NASA is accustomed to collaboration on many levels. Collaborative spaces exist at Ames Research Center and the Jet Propulsion Laboratory, connected by hyperwalls—large multi-screen displays—to collaborate on projects such as high-resolution image analysis from Mars. The pixel resolution allows for scientists separated by nearly 400 miles to collaborate and plan out a rover’s path. The JSC sp.ace is a modest beginning to something that hopes to grow. It’s a place for people to congregate and spur imagination, creativity, and curiosity. But it’s only a start.

The “Sandbox” at Johnson Space Center.
Photo Credit: NASA JSC/ Christopher Gerty

Plans for another collaborative working space at JSC are afoot. The “Sandbox” will draw on the global success of the MIT Fabrication Laboratories (“Fab Labs”) which started gaining recognition in 2002. Fab Labs were founded on the premise of giving people tools to create things rather than consume them. The Sandbox, used to be warehouse that held old boxes of this and that and then acquired a variety of electronics, welding, and machining equipment in addition to an open meeting area. It is the hardware/prototyping equivalent of the sp.ace in Building 29 and will be virtually connected to other collaborative working spaces. As this new space evolves, a sort of collaborative space “cookbook” with information about standardizing connections (e.g., HDMI inputs), bandwidth requirements, audio and video connections and positioning, and power needs (e.g., easily accessible power strips) will be made available for others to create other collaborative spaces capable of connecting with established ones.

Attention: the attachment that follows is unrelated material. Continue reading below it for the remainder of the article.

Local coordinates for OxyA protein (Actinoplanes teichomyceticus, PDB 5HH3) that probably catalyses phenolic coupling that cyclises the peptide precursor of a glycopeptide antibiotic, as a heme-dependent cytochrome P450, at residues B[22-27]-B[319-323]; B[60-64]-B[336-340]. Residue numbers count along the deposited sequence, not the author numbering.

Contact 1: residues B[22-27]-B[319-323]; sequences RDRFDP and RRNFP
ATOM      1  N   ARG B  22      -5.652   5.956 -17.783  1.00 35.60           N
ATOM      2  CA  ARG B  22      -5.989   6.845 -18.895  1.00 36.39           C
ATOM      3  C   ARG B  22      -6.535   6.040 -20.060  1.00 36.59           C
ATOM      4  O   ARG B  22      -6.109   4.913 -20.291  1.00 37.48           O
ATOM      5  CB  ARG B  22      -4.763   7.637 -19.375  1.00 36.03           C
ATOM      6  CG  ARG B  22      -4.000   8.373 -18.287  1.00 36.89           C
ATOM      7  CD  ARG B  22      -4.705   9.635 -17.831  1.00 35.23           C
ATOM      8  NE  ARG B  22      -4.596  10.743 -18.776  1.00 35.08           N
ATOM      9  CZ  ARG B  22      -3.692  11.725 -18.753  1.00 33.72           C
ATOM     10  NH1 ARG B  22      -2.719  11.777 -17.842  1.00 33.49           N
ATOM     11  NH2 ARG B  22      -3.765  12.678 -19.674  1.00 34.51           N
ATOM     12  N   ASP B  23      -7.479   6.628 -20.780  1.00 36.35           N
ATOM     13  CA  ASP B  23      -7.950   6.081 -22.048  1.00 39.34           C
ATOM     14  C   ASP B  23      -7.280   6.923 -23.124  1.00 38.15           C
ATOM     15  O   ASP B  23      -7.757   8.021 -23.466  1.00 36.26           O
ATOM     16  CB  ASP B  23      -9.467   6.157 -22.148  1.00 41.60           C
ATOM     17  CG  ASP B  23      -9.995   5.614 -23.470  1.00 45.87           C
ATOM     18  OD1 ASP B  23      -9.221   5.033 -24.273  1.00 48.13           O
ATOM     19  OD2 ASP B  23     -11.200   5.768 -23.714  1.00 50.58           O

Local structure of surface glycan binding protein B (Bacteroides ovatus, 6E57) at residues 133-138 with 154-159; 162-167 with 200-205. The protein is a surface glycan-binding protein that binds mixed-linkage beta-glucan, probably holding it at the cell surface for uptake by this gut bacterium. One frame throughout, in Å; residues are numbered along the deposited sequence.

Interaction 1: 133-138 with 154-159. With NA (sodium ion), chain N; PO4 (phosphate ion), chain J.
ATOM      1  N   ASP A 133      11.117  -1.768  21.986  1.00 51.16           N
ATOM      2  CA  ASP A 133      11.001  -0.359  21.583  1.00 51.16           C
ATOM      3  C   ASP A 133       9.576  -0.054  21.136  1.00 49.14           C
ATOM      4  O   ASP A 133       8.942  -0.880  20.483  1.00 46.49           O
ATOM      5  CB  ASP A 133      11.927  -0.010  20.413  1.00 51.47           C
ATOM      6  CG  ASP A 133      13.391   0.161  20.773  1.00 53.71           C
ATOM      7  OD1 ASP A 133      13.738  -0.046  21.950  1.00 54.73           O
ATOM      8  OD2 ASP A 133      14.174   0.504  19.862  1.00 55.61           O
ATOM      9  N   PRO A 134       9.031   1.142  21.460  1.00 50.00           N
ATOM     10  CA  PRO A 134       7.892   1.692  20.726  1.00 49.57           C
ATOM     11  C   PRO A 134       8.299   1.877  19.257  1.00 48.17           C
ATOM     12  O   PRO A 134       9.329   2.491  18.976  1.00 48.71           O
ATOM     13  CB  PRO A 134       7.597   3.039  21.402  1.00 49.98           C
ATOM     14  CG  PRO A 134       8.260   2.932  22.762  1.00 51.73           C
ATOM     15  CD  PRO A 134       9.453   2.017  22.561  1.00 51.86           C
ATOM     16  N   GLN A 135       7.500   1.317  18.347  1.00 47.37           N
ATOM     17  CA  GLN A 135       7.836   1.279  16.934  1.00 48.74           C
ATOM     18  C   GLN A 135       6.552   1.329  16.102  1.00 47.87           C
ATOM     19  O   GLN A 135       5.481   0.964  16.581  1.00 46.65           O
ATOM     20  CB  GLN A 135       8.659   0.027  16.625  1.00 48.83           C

While the creation of collaborative spaces at JSC is continuing to evolve, the JSC “sp.ace” has already had success with a designated coworking week. Anyone from flight controllers, to administrative assistants, to project teams utilized the space to meet their needs or simply check it out. Throughout the week, as new faces trickled in and familiar ones returned for another visit, it was apparent that an entirely different wave of information and knowledge sharing driven by increased technological capability is upon us. Traditional offices aren’t supporting workforces like they have in the past, and organizations are starting to adapt.

The “sp.ace.” inside one of the high bays of Building 29 overlooking the former home of the Weightless Environment Training Facility (WETF) is a work area available to everyone at the center.

Featured Photo Credit: NASA